Autism Diagnosis - Where do I start?

For parents the prospect of an autism diagnosis can be very scary. Many parents report that they don't want to put a label on their child of two or three years old. They feel that it may harm their child's prospects down the track to have a diagnosis of autism.

It is important to remember that autism is a complex condition but one that can be significantly improved with the right therapy. If your child does not have an accurate diagnosis but is battling with this condition, they may not end up accessing the best, most specialised intervention programs and therefore they may not reach their full potential.

Intervention for autism is extremely costly and intensive. There is currently a fair amount of funding available for autism therapy but without a diagnosis of autism your child will not be eligible to access this funding.

Getting an autism diagnosis

If you have concerns about your child's development your first step should be to see your Paediatrician. Based on their observations of your child and your reports of what has been going on at home, they will make a decision whether to refer your child for an autism assessment.

Remember that your paediatrician only sees your child for half an hour at most and your child may well be on their best behaviour. You will also have a short time to explain what has been going on at home. It is therefore a good idea to start making notes about any incidences that have happened at home that have concerned you. By going in with a written copy of all of your concerns you are less likely to forget to mention something important.

If your paediatrician feels that your child may meet the criteria for an autism diagnosis they will refer your child for a Speech Pathology assessment and a Psychological assessment.

The speech therapist will assess your child's communication skills including language and non verbal communication.

The psychologist will assess your child using the Diagnosistic and Statistical Manual V sometinmes called the DSM(V). This is a manual containing psychological conditions and the criteria for a diagnosis of such conditions.

Your Paediatrician will receive reports from both of these assessments and based on these reports and their own observations will determine whether your child should receive a diagnosis of autism.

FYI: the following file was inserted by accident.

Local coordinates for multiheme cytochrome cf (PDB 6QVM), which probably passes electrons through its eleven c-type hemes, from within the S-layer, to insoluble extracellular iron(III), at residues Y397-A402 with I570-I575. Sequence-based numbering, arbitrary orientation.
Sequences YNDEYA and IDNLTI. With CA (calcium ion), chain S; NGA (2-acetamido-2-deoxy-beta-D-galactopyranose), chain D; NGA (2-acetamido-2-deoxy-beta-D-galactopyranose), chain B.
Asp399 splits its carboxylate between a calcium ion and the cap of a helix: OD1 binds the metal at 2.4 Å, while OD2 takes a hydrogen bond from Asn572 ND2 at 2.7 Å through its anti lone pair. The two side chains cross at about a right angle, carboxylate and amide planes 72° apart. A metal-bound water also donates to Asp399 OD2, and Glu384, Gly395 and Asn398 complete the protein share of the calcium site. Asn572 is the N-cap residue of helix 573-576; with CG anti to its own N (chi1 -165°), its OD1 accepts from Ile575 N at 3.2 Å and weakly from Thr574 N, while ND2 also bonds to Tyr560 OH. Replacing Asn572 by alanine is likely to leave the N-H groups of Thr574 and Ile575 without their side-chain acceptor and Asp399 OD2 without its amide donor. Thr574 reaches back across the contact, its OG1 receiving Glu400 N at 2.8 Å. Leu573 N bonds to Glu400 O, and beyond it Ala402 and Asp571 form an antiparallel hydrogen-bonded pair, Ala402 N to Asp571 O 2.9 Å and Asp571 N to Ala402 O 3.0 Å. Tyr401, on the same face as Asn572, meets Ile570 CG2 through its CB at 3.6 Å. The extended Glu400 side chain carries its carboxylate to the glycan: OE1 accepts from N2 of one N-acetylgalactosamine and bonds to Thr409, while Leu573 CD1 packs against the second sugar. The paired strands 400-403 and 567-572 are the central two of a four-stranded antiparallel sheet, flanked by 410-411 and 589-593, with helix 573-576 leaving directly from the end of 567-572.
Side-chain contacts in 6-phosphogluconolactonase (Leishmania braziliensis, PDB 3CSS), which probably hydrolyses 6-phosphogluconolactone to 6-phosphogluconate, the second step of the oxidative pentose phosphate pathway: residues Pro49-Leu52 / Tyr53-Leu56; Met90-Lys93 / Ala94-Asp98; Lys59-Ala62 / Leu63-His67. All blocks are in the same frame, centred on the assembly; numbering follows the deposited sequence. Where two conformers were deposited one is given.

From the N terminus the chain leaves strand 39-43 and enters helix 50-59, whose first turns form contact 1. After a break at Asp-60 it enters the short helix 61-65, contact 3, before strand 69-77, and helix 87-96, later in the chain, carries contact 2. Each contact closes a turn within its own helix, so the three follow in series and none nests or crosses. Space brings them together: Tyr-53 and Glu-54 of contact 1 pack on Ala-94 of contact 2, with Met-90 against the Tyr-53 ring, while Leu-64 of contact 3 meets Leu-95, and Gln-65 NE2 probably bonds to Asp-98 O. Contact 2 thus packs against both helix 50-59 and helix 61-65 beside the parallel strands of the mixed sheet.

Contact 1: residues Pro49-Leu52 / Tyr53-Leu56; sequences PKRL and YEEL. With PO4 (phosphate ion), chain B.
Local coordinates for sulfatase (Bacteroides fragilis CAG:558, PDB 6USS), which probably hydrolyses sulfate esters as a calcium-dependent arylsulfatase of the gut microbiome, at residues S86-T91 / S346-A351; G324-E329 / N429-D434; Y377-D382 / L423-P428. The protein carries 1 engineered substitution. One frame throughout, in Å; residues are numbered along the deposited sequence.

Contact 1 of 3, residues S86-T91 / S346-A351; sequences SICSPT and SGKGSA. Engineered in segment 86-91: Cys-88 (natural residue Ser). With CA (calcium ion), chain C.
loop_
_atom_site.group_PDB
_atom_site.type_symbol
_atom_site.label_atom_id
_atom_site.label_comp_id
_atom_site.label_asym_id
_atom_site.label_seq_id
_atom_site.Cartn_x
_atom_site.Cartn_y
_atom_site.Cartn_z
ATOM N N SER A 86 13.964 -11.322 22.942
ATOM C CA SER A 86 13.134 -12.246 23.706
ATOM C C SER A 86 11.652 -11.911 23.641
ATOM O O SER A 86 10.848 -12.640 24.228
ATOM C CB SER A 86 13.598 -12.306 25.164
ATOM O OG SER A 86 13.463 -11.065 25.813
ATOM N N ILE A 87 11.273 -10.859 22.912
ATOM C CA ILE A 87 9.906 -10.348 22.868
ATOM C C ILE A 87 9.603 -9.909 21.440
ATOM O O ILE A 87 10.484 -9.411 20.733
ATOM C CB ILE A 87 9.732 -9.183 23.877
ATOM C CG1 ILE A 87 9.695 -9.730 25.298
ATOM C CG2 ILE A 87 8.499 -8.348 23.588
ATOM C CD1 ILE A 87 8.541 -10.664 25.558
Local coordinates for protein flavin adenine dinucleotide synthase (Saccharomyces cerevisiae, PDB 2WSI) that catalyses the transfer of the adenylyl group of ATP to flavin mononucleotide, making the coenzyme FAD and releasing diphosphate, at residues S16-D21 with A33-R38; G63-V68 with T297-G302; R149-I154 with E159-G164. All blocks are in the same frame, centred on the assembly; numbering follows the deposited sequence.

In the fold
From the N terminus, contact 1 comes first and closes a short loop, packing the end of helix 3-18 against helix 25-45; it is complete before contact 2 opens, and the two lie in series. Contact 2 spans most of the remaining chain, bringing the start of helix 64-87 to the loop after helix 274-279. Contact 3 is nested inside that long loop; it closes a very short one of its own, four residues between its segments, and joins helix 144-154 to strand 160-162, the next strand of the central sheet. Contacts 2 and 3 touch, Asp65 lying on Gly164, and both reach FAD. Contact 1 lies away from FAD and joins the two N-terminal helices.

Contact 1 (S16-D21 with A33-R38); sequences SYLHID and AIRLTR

The new diagnostic criteria in the DSM(V) change the way autism is categorised. There are no longer separate conditions such as Asperger's syndrome. Click here to better understand what your child's autism diagnosis means 

My child has a diagnosis of autism, what should I do next?

Even if you were expecting your child to receive an autism diagnosis, the reality can be devastating. Many parents report feeling totally lost and unsure where to start to help their child.

The sooner you get some therapy for your child and support for yourself things will begin to feel more managable, so start looking into therapy options as soon as you feel able. There may be long waiting lists so the sooner you get onto these waiting lists the better. You could even start contacting therapists while you are waiting for the speech pathology and psychological assessments. If you decide to do so just tell them that you are in the process of being assessed.

Contacting your local autism organisation is a good start and they may be able to put you in contact with local parent support groups and therapists that specialise in working with children with autism.

To find out about JumpStart- holistic, home-based autism therapy click here 

To find out about Speech Therapy for autism click here 

To find out about Occupational Therapy for autism click here 

To return from autism diagnosis to What is autism, click here

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